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Deputy Chief Medical Officer Jonathan Van-Tam has indicated COVID-19 cases in the UK are unlikely to get much lower than they are now.
During a Downing Street press conference on Wednesday, he said the number of cases was "close to the bottom".
The UK has recorded a further 2,166 new cases and 29 deaths within 28 days of a positive coronavirus test.
The death toll from the disease stands at 127,480, with 4,411,797 infections.
Watch: Coronavirus deaths in UK rise by 29
Professor Van-Tam showed a chart of the number of people testing positive for COVID-19 in the UK, from 1 September through to late April.
He said: “Very visible indeed is that very large third wave that we had peaking in mid-January and you can see now that we are really in very low levels that are comparable to where we were in September last year.
“We're running at a typical seven-day average, just over two thousand people testing positive per day.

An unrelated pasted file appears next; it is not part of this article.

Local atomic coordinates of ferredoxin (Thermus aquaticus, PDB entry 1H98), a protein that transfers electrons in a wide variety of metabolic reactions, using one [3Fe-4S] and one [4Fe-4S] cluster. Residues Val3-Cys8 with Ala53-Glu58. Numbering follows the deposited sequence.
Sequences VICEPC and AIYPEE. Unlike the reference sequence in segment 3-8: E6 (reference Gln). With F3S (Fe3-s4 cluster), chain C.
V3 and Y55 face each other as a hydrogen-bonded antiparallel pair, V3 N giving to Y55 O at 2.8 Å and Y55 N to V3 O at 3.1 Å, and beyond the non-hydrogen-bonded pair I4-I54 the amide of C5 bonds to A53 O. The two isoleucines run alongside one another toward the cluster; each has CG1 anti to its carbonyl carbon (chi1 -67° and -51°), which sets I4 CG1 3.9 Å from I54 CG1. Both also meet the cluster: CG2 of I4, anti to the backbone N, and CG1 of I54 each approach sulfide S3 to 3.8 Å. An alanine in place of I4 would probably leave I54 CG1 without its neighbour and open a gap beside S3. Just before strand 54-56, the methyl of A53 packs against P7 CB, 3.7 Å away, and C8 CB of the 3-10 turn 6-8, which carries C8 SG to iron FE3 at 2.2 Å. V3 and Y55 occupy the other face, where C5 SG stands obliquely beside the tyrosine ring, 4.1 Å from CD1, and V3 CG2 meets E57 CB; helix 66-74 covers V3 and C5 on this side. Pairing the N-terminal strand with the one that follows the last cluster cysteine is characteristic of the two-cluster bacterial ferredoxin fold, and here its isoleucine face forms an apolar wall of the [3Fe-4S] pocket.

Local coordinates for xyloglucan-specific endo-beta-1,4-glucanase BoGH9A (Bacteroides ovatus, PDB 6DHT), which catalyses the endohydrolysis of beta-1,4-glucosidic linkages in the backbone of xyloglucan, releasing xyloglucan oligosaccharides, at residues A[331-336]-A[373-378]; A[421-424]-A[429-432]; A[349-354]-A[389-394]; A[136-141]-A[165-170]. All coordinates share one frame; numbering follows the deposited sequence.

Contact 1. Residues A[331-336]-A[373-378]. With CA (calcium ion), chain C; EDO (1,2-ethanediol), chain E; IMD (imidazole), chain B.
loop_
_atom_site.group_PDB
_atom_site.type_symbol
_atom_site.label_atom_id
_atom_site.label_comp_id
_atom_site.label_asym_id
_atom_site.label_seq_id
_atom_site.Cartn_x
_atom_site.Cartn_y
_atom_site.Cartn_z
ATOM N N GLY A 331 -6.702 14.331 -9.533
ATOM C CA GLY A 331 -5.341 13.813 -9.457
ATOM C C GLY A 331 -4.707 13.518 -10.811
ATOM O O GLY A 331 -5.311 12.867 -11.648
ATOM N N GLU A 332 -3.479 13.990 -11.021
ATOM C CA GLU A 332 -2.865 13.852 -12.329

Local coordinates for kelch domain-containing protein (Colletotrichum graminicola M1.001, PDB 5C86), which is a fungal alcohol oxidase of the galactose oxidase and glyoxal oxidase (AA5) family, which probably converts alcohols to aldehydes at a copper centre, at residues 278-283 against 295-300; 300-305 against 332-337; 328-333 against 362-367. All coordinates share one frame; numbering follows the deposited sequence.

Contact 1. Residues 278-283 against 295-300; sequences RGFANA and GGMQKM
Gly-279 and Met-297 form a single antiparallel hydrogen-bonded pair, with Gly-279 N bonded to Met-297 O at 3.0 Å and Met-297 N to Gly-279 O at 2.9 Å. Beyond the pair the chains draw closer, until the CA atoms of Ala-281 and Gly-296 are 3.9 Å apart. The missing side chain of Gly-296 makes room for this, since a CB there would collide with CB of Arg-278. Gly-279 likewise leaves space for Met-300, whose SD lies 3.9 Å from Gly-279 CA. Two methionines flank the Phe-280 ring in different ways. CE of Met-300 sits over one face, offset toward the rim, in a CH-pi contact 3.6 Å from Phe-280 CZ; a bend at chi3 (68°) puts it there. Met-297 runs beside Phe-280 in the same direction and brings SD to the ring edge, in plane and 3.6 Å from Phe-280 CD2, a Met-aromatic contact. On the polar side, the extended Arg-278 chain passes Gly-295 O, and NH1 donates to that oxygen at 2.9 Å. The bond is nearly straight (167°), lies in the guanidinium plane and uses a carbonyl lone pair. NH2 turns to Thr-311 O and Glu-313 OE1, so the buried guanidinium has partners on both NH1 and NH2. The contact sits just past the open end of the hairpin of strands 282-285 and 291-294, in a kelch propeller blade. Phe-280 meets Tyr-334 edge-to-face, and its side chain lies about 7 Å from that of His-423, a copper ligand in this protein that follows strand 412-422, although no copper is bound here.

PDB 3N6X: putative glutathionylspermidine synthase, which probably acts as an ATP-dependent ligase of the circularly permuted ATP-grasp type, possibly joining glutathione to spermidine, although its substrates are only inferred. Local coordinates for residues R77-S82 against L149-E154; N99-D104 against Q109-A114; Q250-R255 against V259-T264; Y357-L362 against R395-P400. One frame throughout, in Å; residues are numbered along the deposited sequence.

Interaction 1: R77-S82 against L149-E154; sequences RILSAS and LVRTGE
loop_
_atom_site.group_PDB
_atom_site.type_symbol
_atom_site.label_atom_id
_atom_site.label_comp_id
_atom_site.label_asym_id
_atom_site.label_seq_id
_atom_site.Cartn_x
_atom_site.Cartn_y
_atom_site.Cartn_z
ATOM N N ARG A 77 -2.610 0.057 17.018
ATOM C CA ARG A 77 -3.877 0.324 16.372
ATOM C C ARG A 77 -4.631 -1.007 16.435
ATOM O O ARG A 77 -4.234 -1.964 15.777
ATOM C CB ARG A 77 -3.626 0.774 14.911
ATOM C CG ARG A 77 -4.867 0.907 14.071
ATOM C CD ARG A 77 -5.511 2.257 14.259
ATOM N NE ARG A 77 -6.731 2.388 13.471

“My sense is that probably we are at, or close to, the bottom at the moment in terms of this level of disease in the UK.”
Prof Van-Tam, who seemed to be spelling out what living with the virus would look like, said “there's a little further to run in terms of reductions in the total number of people in hospital with the virus but this number was also close to the bottom".
He added the number of deaths from the virus, though regrettable, put the UK in a different place to “those dark first few weeks of 2021”.
Prof Van-Tam said the reduction in cases and deaths had been down to the efforts of the British people adhering to the lockdown and the successful vaccine rollout.
He said: “Now, the vaccine has undoubtedly helped in the later stages and there's good evidence that the death rate in the elderly has dropped faster than it has in the younger age groups and it's dropped faster than it did in the second wave.
“And that is undoubtedly a vaccine effect. But what is really important about these vaccines and about the vaccine rollout, that it really is the way out of getting into trouble of the same size and magnitude ever again.
“And that's why it's important that this job must get finished.”
Health Secretary Matt Hancock also announced the UK had secured an extra 60 million Pfizer vaccine doses which would be used as booster jabs later this year.
Watch: How England will leave lockdown